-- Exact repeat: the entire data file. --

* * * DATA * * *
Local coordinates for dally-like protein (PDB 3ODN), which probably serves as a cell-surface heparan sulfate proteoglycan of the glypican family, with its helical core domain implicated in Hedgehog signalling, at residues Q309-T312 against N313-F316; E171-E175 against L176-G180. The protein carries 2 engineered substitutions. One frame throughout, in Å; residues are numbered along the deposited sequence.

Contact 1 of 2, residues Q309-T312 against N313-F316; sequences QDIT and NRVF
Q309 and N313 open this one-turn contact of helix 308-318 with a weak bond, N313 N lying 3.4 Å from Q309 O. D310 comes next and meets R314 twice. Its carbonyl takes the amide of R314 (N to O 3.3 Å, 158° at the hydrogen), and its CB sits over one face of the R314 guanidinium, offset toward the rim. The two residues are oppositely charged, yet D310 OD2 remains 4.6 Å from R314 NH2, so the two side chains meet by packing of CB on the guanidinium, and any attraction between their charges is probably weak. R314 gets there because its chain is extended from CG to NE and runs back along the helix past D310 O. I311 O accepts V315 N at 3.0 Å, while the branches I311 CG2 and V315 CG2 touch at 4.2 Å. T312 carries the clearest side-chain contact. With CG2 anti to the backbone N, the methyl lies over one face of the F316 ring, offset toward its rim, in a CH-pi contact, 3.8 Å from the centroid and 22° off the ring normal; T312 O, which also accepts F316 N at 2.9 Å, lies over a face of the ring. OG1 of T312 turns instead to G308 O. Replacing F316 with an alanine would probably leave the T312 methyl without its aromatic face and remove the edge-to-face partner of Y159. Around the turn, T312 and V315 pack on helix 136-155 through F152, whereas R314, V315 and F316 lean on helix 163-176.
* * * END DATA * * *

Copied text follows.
Local coordinates for dally-like protein (PDB 3ODN), which probably serves as a cell-surface heparan sulfate proteoglycan of the glypican family, with its helical core domain implicated in Hedgehog signalling, at residues Q309-T312 against N313-F316; E171-E175 against L176-G180. The protein carries 2 engineered substitutions. One frame throughout, in Å; residues are numbered along the deposited sequence.

Contact 1 of 2, residues Q309-T312 against N313-F316; sequences QDIT and NRVF
Q309 and N313 open this one-turn contact of helix 308-318 with a weak bond, N313 N lying 3.4 Å from Q309 O. D310 comes next and meets R314 twice. Its carbonyl takes the amide of R314 (N to O 3.3 Å, 158° at the hydrogen), and its CB sits over one face of the R314 guanidinium, offset toward the rim. The two residues are oppositely charged, yet D310 OD2 remains 4.6 Å from R314 NH2, so the two side chains meet by packing of CB on the guanidinium, and any attraction between their charges is probably weak. R314 gets there because its chain is extended from CG to NE and runs back along the helix past D310 O. I311 O accepts V315 N at 3.0 Å, while the branches I311 CG2 and V315 CG2 touch at 4.2 Å. T312 carries the clearest side-chain contact. With CG2 anti to the backbone N, the methyl lies over one face of the F316 ring, offset toward its rim, in a CH-pi contact, 3.8 Å from the centroid and 22° off the ring normal; T312 O, which also accepts F316 N at 2.9 Å, lies over a face of the ring. OG1 of T312 turns instead to G308 O. Replacing F316 with an alanine would probably leave the T312 methyl without its aromatic face and remove the edge-to-face partner of Y159. Around the turn, T312 and V315 pack on helix 136-155 through F152, whereas R314, V315 and F316 lean on helix 163-176.